A recent work about assessment on tropospheric temperature changes over China has been published in Journal of Geophysical Research-Atmosphere. The authors of this paper are Dr. Lixia Zhang and Prof. Tianjun Zhou of LASG/IAP.
The vertical profile of atmospheric temperature reflects a balance between the radiative, convective, and dynamical heating (cooling) of the surface-atmosphere system. Temperature trends at the upper tropospheric atmosphere may be different from that at the surface. However, estimating long-term tropospheric temperature trends often involves large uncertainties. The availability of temperature data sets provided opportunities to do an extensive comparison of tropospheric temperature changes derived from different data sets and to detect some reliable variability.
Based on four radiosonde data sets and three reanalysis data sets, the long-term tropospheric temperature changes over China for the period 1958-2001, and the uncertainties are analyzed. The results show that the year-by-year changes of temperature over China are largely in agreement among the radiosonde and the reanalysis data sets. Except for HadAT2 and NCEP-20CR, the troposphere temperature trend over China during 1958-2001 can be well captured by the other datasets. The uncertainties of upper troposphere temperature changes are larger compared with those of the lower troposphere. The uncertainty was relatively small during 1970–1990 and large during 1958–1970 and from 1990 to the present. The warming trend of HadAT2 at 300hPa is produced mainly by the stations over south China and is due to the choice of neighbor stations during construction. The temperature trend at 300 hPa in NCEP-National Center for Atmospheric Research is cooler than the other data sets due to its abrupt cooling around the early 1990s. This work provides a full observational picture of the long-term changes of tropospheric temperature across the past half century and a good metric for model evaluation.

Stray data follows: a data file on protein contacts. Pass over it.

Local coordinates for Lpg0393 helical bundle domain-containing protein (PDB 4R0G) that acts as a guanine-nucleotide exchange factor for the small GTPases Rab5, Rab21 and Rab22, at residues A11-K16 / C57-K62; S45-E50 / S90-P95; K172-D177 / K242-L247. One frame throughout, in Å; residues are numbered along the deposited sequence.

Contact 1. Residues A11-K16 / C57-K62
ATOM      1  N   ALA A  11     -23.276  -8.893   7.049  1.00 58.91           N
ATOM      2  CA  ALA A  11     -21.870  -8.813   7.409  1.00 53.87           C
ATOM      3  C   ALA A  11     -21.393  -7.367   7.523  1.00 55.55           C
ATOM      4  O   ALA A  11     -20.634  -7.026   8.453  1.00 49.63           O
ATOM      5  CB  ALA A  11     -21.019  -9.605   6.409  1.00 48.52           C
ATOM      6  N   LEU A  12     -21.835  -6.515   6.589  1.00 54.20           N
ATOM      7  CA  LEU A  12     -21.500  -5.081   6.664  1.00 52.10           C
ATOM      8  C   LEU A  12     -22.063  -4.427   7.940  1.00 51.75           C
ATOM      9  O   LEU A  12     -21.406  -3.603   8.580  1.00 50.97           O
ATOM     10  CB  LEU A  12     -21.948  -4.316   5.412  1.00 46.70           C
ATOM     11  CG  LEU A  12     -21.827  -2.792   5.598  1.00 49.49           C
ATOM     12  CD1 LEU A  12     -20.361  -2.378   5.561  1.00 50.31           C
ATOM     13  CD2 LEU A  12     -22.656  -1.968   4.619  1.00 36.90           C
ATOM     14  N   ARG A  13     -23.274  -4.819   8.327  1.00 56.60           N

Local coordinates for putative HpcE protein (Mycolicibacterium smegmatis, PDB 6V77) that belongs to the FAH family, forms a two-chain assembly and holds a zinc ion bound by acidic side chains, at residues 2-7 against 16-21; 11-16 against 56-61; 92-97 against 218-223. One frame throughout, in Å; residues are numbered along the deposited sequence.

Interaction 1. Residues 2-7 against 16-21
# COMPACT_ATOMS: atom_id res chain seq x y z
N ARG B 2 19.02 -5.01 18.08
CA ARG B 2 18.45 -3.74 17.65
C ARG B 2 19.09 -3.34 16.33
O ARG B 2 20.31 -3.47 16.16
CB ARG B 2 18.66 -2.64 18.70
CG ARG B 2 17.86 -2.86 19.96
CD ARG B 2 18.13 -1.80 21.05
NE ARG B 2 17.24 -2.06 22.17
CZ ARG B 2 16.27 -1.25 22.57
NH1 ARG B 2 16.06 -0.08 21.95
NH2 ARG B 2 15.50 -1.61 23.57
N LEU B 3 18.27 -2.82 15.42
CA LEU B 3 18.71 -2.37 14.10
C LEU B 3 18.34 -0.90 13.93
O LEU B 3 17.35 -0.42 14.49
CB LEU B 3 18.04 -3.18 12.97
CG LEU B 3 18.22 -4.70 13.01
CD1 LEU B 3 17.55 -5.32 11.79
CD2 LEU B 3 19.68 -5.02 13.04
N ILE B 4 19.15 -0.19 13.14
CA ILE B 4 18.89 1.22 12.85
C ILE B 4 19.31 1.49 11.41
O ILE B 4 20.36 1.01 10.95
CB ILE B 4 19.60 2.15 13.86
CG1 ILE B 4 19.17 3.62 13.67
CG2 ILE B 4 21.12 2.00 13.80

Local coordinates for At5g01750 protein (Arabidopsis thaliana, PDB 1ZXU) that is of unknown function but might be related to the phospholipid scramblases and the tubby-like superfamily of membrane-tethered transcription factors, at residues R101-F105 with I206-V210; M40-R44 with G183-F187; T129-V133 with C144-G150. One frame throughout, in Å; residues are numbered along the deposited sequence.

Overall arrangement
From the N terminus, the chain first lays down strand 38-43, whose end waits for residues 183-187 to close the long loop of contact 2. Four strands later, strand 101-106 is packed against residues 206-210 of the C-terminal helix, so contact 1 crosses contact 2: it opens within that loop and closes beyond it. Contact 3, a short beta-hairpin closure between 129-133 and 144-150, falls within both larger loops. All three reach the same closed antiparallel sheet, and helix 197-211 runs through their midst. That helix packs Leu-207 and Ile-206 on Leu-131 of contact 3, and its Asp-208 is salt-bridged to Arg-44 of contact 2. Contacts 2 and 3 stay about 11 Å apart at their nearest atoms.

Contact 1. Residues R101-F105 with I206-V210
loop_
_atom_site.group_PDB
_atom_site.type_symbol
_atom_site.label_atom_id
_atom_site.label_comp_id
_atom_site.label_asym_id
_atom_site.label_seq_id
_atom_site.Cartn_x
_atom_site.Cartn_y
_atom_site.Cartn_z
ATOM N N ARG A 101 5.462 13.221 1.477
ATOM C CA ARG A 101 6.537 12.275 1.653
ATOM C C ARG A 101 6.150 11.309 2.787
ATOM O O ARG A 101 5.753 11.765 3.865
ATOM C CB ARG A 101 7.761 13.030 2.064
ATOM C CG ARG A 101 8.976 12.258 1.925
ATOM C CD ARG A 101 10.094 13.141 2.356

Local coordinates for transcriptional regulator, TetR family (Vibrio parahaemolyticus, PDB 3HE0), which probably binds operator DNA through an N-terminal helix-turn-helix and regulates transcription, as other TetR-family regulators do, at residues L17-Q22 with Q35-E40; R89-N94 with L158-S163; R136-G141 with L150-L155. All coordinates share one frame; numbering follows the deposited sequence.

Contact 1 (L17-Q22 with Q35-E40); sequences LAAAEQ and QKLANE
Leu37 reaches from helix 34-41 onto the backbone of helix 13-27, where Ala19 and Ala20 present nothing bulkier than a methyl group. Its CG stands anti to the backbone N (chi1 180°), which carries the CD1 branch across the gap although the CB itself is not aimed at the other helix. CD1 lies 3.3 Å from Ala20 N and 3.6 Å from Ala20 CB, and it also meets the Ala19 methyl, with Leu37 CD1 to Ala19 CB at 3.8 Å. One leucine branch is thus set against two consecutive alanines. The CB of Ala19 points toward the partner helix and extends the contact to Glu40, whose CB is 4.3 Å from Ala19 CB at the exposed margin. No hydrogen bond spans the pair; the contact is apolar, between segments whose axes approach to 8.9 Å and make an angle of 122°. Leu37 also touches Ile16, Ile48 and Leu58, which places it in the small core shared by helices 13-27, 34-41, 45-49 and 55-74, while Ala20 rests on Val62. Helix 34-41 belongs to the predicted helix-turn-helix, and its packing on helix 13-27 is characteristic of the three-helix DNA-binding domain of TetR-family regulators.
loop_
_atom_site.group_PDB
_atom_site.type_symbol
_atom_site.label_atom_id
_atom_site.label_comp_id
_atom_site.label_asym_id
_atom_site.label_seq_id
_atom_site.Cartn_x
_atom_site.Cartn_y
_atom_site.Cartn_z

Figure: The vertical profile of the monthly mean temperature trend averaged over China (oC/decade) derived from each dataset for (a) 1958-2001, (b) 1958-1979, and (c) 1979-2001. The shaded area is the spread, i.e., standard deviation of all datasets.
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